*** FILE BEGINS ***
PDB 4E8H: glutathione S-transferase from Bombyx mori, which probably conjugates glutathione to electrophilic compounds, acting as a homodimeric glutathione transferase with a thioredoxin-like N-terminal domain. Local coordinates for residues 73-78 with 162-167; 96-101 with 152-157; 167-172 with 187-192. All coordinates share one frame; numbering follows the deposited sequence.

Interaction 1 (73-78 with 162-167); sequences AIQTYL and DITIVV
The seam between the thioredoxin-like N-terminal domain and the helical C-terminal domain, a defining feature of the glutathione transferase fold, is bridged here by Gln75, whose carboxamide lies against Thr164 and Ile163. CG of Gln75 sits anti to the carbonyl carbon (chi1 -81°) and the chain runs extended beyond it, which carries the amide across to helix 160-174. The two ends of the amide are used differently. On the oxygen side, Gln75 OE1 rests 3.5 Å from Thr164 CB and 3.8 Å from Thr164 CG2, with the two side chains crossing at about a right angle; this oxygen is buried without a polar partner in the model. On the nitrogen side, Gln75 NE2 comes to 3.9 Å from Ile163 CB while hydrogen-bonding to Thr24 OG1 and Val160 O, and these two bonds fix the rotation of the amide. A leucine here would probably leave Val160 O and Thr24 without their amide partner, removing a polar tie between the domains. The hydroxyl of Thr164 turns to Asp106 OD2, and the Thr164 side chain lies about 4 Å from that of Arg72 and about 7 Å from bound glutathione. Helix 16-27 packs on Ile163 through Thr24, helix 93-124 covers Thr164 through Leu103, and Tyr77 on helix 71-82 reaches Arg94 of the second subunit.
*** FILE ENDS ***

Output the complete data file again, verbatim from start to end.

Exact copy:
PDB 4E8H: glutathione S-transferase from Bombyx mori, which probably conjugates glutathione to electrophilic compounds, acting as a homodimeric glutathione transferase with a thioredoxin-like N-terminal domain. Local coordinates for residues 73-78 with 162-167; 96-101 with 152-157; 167-172 with 187-192. All coordinates share one frame; numbering follows the deposited sequence.

Interaction 1 (73-78 with 162-167); sequences AIQTYL and DITIVV
The seam between the thioredoxin-like N-terminal domain and the helical C-terminal domain, a defining feature of the glutathione transferase fold, is bridged here by Gln75, whose carboxamide lies against Thr164 and Ile163. CG of Gln75 sits anti to the carbonyl carbon (chi1 -81°) and the chain runs extended beyond it, which carries the amide across to helix 160-174. The two ends of the amide are used differently. On the oxygen side, Gln75 OE1 rests 3.5 Å from Thr164 CB and 3.8 Å from Thr164 CG2, with the two side chains crossing at about a right angle; this oxygen is buried without a polar partner in the model. On the nitrogen side, Gln75 NE2 comes to 3.9 Å from Ile163 CB while hydrogen-bonding to Thr24 OG1 and Val160 O, and these two bonds fix the rotation of the amide. A leucine here would probably leave Val160 O and Thr24 without their amide partner, removing a polar tie between the domains. The hydroxyl of Thr164 turns to Asp106 OD2, and the Thr164 side chain lies about 4 Å from that of Arg72 and about 7 Å from bound glutathione. Helix 16-27 packs on Ile163 through Thr24, helix 93-124 covers Thr164 through Leu103, and Tyr77 on helix 71-82 reaches Arg94 of the second subunit.